Survival of the Fittest

Drew Baye performing trap bar deadlifts“Strong people are harder to kill than weak people, and more useful in general.”

– Mark Rippetoe

The phrase “survival of the fittest” refers to the process of natural selection – the members of a species best suited to survival in their environment are more likely to live long enough to reproduce and pass along their genes, with each successive generation becoming better suited – more fit – to survive in that environment. Having already been born, there is little we can do to improve our fitness in the genetic/evolutionary sense. That is mostly decided for us at the moment of conception. However, we can and should do everything we can to improve every aspect of our fitness in the physical sense.

In most parts of the world natural selection no longer operates the way it does in the wild due to agricultural and medical advancements and cultural and societal changes. These changes have lowered the genetic bar for survival significantly – have almost gotten rid of the bar altogether. Advancements in labor saving devices and easy access to calorie dense food have compounded this by minimizing the physical effort required for daily survival to practically nothing, resulting in a society that is mostly weak, slow and fat. Most people alive now in developed countries would be incapable of handling the physical demands of the day to day lives of our ancestors, and would have no hope of surviving in such an environment. There would, however, be far fewer hungry bears and lions.

While this may seem irrelevant today with cars and public transportation, a convenience store on every corner, escalators and elevators everywhere, and the lack of large predators in urban and residential areas, all it takes is one emergency where one’s survival or the survival of another depends on their strength or stamina to learn a very hard lesson about how important fitness is.

Could you move a very heavy object off of yourself or someone else trapped under it?

Could you hang on to and pull yourself or someone else up over something fallen off of?

Could you pick up and carry an injured or unconscious person to safety?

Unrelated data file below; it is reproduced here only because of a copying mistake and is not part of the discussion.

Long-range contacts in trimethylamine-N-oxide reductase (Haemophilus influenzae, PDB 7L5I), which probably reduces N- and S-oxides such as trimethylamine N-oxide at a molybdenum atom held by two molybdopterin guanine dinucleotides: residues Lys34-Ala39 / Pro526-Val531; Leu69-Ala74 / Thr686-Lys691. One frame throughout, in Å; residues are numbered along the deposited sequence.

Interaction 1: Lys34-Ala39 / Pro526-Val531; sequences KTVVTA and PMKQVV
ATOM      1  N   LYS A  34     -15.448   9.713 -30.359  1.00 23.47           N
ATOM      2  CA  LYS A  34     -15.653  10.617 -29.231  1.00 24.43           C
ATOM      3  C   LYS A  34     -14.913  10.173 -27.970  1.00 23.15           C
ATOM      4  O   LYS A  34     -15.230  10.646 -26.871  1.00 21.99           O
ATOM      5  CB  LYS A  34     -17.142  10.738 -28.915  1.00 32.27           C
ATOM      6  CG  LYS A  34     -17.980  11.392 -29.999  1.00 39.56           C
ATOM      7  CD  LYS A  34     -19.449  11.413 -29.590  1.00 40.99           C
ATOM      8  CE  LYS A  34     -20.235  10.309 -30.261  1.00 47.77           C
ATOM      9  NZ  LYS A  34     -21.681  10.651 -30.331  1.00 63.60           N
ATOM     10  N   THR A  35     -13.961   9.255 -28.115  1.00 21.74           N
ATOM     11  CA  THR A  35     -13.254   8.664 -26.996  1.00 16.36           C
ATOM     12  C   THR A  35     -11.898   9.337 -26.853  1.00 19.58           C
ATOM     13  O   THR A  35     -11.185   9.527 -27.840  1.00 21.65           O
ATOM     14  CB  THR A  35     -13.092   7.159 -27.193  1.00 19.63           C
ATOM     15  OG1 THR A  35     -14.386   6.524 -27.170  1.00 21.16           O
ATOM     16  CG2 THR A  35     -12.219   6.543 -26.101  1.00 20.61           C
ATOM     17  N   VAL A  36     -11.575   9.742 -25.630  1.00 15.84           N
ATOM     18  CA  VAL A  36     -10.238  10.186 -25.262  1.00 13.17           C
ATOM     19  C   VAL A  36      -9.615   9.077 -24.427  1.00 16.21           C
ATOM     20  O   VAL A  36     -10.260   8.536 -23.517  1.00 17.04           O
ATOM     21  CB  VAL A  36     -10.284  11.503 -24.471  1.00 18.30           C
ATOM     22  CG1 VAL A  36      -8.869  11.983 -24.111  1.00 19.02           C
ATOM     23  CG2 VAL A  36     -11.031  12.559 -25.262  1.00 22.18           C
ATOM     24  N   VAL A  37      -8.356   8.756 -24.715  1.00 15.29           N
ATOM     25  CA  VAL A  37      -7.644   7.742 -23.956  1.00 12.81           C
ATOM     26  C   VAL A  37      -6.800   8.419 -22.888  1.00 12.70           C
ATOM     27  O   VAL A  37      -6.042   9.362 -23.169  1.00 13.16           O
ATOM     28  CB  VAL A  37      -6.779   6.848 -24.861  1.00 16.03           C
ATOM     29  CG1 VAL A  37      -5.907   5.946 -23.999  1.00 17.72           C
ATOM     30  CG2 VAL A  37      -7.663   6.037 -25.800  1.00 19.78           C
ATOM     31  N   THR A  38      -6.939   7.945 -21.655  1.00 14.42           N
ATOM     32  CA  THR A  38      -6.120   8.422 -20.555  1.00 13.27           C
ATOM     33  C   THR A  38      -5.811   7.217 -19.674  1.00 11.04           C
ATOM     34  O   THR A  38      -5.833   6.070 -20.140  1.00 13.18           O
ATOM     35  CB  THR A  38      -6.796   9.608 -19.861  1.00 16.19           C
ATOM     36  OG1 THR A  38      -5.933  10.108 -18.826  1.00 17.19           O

Could you run fast enough, climb high enough, and move with enough quickness and agility to evade  some other potential danger?

Can you run or climb at all?

With the exception of athletes and people in physically demanding professions most people don’t give much thought to the need for a high level of strength and stamina. They assume they don’t need it because their day to day lives don’t require it. If they think about exercise at all they are probably more concerned with reducing their waistline or staving off having to go up another pant or dress size than improving their physical capabilities. Few people give much consideration to being physically prepared to successfully cope with anything that isn’t part of their daily routine.

When asked why he always carried a gun, Nautilus inventor Arthur Jones once said,

“A pistol is like a tourniquet. You don’t need one very often, but when you do need one you need it very badly, and very quickly.”

The same can be said of a high level of physical fitness. If your lifestyle and profession does not involve some degree of regular, hard physical challenge you may not need a high level of fitness very often, but if an emergency situation should ever arise where your life or someone else’s depends on it, it’s going to be too late to start thinking about working out. In this respect, developing a high level of physical capability is much like carrying a handgun – it is much better to have it and not need it, than to need it and not have it.

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23 Responses to Survival of the Fittest

  1. Danny September 1, 2008 at 11:19 pm #

    Even when at the height of my HIT career, I still maintained that the ability to sprint -and/or in Florida, sprint swim- was a necessary skill. Note that I said, ‘skill’, not exercise. A skill as necessary as knowing CPR, basic first aid, etc. The ability to sprint to or from an emergency situation can be the difference of life and death, and not just your life or death.

    The confidence of knowing you can handle the situations presented in the article give one a sense of independence, self reliance, and makes the person much more attractive to the opposite sex than well fitting clothes.

  2. Neil September 8, 2008 at 9:59 am #

    Hi Drew,

    Some excellent points made. The difference being strong makes to someone’s life cannot be overstated. I notice that you have been reading “Strong Enough?” by Mark Rippetoe. Have you read any of his other books (your recent article about squat technique mirrored some of his advice) and if so, what are your thoughts on his training methodology as a member of the HIT camp?

    Thanks a lot.